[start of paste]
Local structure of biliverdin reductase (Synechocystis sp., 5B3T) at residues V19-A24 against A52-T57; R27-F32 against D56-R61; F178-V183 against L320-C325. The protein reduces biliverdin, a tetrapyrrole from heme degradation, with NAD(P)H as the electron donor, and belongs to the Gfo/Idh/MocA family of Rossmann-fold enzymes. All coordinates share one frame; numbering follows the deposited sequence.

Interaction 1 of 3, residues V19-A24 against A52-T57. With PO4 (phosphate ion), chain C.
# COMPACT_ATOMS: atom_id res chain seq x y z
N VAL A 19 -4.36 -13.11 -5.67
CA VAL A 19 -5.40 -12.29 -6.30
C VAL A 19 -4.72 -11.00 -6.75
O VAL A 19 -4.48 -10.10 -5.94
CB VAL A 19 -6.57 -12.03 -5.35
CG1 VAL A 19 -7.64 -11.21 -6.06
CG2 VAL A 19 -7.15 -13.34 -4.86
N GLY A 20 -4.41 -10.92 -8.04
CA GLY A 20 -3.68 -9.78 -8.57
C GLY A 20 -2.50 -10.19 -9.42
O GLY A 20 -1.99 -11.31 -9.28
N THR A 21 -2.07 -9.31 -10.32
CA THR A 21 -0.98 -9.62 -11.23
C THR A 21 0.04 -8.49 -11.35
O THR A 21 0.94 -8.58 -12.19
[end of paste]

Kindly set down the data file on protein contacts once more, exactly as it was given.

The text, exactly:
Local structure of biliverdin reductase (Synechocystis sp., 5B3T) at residues V19-A24 against A52-T57; R27-F32 against D56-R61; F178-V183 against L320-C325. The protein reduces biliverdin, a tetrapyrrole from heme degradation, with NAD(P)H as the electron donor, and belongs to the Gfo/Idh/MocA family of Rossmann-fold enzymes. All coordinates share one frame; numbering follows the deposited sequence.

Interaction 1 of 3, residues V19-A24 against A52-T57. With PO4 (phosphate ion), chain C.
# COMPACT_ATOMS: atom_id res chain seq x y z
N VAL A 19 -4.36 -13.11 -5.67
CA VAL A 19 -5.40 -12.29 -6.30
C VAL A 19 -4.72 -11.00 -6.75
O VAL A 19 -4.48 -10.10 -5.94
CB VAL A 19 -6.57 -12.03 -5.35
CG1 VAL A 19 -7.64 -11.21 -6.06
CG2 VAL A 19 -7.15 -13.34 -4.86
N GLY A 20 -4.41 -10.92 -8.04
CA GLY A 20 -3.68 -9.78 -8.57
C GLY A 20 -2.50 -10.19 -9.42
O GLY A 20 -1.99 -11.31 -9.28
N THR A 21 -2.07 -9.31 -10.32
CA THR A 21 -0.98 -9.62 -11.23
C THR A 21 0.04 -8.49 -11.35
O THR A 21 0.94 -8.58 -12.19